Reality check: Is too much ‘good’ cholesterol bad for you?

HDL, also known as the "good" type of cholesterol, is produced by one's body naturally, the Heart and Stroke Foundation explains. Getty Images

Too much of a good thing is not always good for you, and that’s what researchers at the University of Copenhagen believe when it comes to “good” cholesterol in the body – also known as HDL (high-density lipoprotein).

While it’s believed that high levels of HDL in the blood are good, the new study from the University of Copenhagen refutes the commonly held claims by such bodies like the Heart & Stroke Foundation and the American Heart Association.

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The research team says they’ve shown that people with “extremely high levels” of HDL have a higher mortality rate than those who have normal levels.

For men in particular, the reported mortality rate by the study says it was 106 per cent higher than for the normal group. For women, the mortality rate among those with high levels was 68 per cent higher.

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“These results radically change the way we understand ‘good’ cholesterol,” Borge Nordestgaard, co-author of the study, said in a statement. “Doctors like myself have been used to congratulating patients who had a very high level of HDL in their blood. But we should no longer do so, as this study shows a dramatically higher mortality rate.”

The study looked at data for 116,000 people from the Copenhagen City Heart Study and the Copenhagen General Population Study. They compared that data with mortality data form the Danish Civil Registration System. They also followed the subjects for an average of six years, and based the study on over 10,500 deaths.

According to the study, 0.4 per cent of the men and 0.3 per cent of the women in the study had an extremely high level of HDL in their blood. Another 1.9 per cent of men had a very high level.

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Besides linking high HDL levels to high mortality, the study also found a high mortality rate for people with extremely low levels of HDL. Those with “medium levels” of HDL had the lowest mortality. This level was 1.9 mmol/L for men, and 2.4 mmol/L for women.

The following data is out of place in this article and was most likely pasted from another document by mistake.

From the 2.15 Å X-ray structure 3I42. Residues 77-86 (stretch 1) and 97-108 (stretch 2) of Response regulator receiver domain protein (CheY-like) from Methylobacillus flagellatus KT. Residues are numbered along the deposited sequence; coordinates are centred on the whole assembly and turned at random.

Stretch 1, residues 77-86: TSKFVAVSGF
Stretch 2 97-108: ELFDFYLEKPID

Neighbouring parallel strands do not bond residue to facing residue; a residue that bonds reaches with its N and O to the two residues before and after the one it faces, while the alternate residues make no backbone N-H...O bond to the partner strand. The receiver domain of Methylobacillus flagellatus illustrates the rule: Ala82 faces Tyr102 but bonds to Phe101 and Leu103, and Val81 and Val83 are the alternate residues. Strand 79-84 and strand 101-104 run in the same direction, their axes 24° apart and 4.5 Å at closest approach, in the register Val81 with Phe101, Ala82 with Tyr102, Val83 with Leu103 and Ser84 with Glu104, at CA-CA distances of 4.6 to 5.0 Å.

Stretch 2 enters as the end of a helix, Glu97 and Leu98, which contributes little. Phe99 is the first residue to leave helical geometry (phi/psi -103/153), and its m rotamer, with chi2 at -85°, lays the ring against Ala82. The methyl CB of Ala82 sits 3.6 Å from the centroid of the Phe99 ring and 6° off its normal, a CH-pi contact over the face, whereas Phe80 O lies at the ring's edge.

However, as the study is observational, registered dietitian Andrea D’Ambrosio says it’s best to take the results with a grain of salt.

“There are a few things we have to consider with this study and we have to be careful not to blow it out of context,” D’Ambrosio, spokesperson for Dietitians of Canada and dietitian at Dietetic Directions, says. “The study is showing that these things (high HDL levels and mortality) are related but it doesn’t mean that HDL is causing you to die. It might just be that someone with a health condition has a high HDL level, and it’s the health condition is why they’re dying.”

When looking over the research, D’Ambrosio – who was not a part of the study – noticed researchers hadn’t taken several other factors into account when comparing data, such as underlying health conditions.

And it’s overlooked factors such as these that skew the results and interpretation of the results.

READ MORE: New guidelines developed at U of C to help manage cholesterol

“Excessively high HDL cholesterol levels can be linked to things like having a thyroid disorder or an inflammatory disease or excessive alcohol consumption,” D’Ambrosio points out. “And certain types of medications will actually increase HDL cholesterol. Even something like Omega-3 fats and supplements lower triglycerides in the blood, but they also increase HDL cholesterol.”

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HDL, D’Ambrosio explains, is referred to as the “good” cholesterol because it helps to remove other harmful forms of cholesterol from your blood.

“We can think of HDL cholesterol as kind of like a dump truck,” she says. “It basically picks up the bad cholesterol, brings it to the liver to be metabolized so that we can lower our LDL (low-density lipoprotein) – or our lousy cholesterol that causes that plaque buildup in our arteries, and is linked to heart disease, heart attacks and strokes.”

HDL cholesterol is naturally made by our bodies but can be increased through diet.

Examples of these foods include olive oil, beans and legumes, high fibre fruit, nuts and more, Healthline reports,

According to the Heart & Stroke Foundation, dietary cholesterol – found in eggs, poultry, meat and regular dairy products – has less of an impact on blood cholesterol than foods with saturated and trans fats.

Foods that have saturated fat include processed foods, fatty meats, full-fat milk products, butter and lard. Foods with trans fat include partially hydrogenated margarines, deep-fried foods and many packaged crackers, cookies and commercially baked products.


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